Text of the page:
There are lessons throughout the following newsletter
despite being written several years ago.
Pay close attention to not just everything our pop says
and check out how he is communicating with his own
The lessons he outlines in the letter still apply to
catalogs but also to catalog style websites offering
a large variety of wares.
When he speaks to the reader, notice how he is
genuinely being kind, open and very human.
He could have chosen to write this letter when he
was feeling great but instead he communicates with
the subscribers, lowering their expectations to the
point where he over delivers.
All of this helps his list feel like they know like and
This lesson is even more important today than it was
when he wrote it because people on email lists can
and will forget who you are if too much time passes
Coming up with inspirational messages an a
regular basis is not that simple and there may be
times when you must communicate with your list
even though you are not feeling 100% or at your
Being honest and offering a free gift is a great
way to keep the list warm.
Lastly, I know a lot of people are going to ask
where they can get a copy of the Robert Collier
Letter Book so here is a link and for the record,
this is not an affiliate link. It's just such an
essential reading for any direct marketer and we
are happy to point people to it.
Anyway, we hope you get a lot out of this
Bond & Kevin
W-A-Y West of Jewfish Creek
Dear Friend & Subscriber,
I don't feel much like struggling to write a good newsletter this month. I am sorry but my mind is elsewhere.
Paul Michael is dead. He died on Sunday, September 20th, of a heart attack. Paul was a force within our industry. He is credited with the invention of the "lift letter" and, as I wrote last month, when I first met him, he was producing perhaps 100 million per year in sales for Greystone Press. Paul was a large man, in both physical size and creative talent. My favorite memory of him is how he extended a hand to Norman Gold (who was also at the Jockey Club brainstorming session and who is also deceased) when everyone else (including me) had abandoned him because of his marketing ineptitude. Paul also extended a helping hand to me once, when I was very down for personal reasons I don't care to discuss. He was a fine man.
He will be missed.
And now, even if it's half-heartedly, it's best I get back to business. First off, let me say that the response to last month's letter was the heaviest and most favorable I have yet received. So many of you have sent in material to be brainstormed that I am overwhelmed. Also, a number of subscribers have said they would like to attend the session. A few of you were a little upset over the September 15th deadline. In fact, one subscriber in New Hampshire said his newsletter was not delivered until the 21st which was 17 days after it was mailed.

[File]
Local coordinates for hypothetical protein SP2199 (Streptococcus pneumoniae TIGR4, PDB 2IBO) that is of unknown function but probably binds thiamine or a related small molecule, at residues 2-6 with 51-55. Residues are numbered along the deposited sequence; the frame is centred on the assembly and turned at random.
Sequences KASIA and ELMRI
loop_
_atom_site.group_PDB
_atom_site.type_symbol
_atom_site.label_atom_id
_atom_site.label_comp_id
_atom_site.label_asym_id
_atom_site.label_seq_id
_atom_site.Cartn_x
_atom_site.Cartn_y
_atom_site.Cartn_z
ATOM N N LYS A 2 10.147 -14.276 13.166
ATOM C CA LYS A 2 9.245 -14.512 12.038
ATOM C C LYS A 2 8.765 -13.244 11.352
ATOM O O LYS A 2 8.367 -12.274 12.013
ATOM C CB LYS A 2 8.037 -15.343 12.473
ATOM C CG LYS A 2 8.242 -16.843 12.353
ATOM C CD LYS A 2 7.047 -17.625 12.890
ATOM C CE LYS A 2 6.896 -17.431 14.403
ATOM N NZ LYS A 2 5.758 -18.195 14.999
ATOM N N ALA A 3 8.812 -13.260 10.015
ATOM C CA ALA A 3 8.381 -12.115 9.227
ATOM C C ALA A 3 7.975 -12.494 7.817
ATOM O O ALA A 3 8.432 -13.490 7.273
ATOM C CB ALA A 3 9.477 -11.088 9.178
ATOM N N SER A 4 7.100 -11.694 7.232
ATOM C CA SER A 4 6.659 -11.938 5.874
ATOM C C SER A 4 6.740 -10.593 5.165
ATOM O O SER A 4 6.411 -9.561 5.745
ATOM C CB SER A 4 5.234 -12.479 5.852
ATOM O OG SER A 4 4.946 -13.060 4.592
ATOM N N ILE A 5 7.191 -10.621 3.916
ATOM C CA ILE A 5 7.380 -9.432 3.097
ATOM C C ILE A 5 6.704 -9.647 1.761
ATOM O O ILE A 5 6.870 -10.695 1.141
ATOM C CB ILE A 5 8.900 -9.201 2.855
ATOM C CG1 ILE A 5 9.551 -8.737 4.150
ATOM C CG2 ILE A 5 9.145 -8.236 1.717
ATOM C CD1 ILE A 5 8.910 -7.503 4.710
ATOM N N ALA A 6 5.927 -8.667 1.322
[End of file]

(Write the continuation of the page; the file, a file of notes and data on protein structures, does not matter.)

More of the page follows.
That's a long time to deliver a first class letter, isn't it?
So anyway, here's what I've decided to do about all this:
I am extending the deadline for submitting material. If you've got something you want brainstormed, go ahead and send it. I'll still accept it. But don't delay. Please send it as soon as you get this letter.
By the way, this extension is only for those people who have not already submitted material. The one-per-subscriber limit still applies.
I have, of necessity, delayed the date of the session itself. I have decided to start the session early in the morning on Friday the 23rd of this month and end it sometime during the late afternoon or evening of the next day, Saturday the 24th.
||I have decided to allow subscribers to attend free of charge.
Do you want to come? If so, I ask only one courtesy. Just call me or Paulette right away (213)273-7053 and let us know you will attend. That way, we'll be able to make sure we've booked a big enough meeting room and get enough munchies to keep everybody happy.
One other thing: a couple of subscribers who sent packages said they wanted all their info kept secret.
I'm sorry but I can't oblige. This is going to be a free-wheeling, no-limit brainstorming session and if I were to put governors on all those speed demon creative minds, the results would be dismal. The way it's going to work is that we are going to tape record every idea we come up with on all the packages and everybody who submitted a package will receive the entire tape. You never know; maybe something we come up with to improve somebody else's package will be more useful to you than the ideas we generated when we blitzed your package.
So, if you are paranoid about this, please call us so we can delete your material from the session.
Onward. Some time ago, in my promotional DM package for this newsletter, I promised I would reveal "what every catalog mailer does wrong." It is time for me to keep that promise. Listen. Many years ago, after Dennis Haslinger and I got our family coat-of-arms business cranked up, we decided to produce a catalog. It seemed like a good idea. It appeared to be a natural. You see, our front end product was an 8-1/2 x 11 piece of parchment-like paper upon which was printed a line drawing of the earliest family crest ever recorded with a particular family name. This "family name research report" also had a brief history of how that name came into being. Now, naturally, a lot of people who bought this inexpensive ($2.00) little report were fascinated, intrigued and pleased enough to want to see their family coat-of-arms in full, authentic, heraldic colors in a variety of products such as wall plaques, china plates and cups, drinking glasses, napkins, stationery and so forth.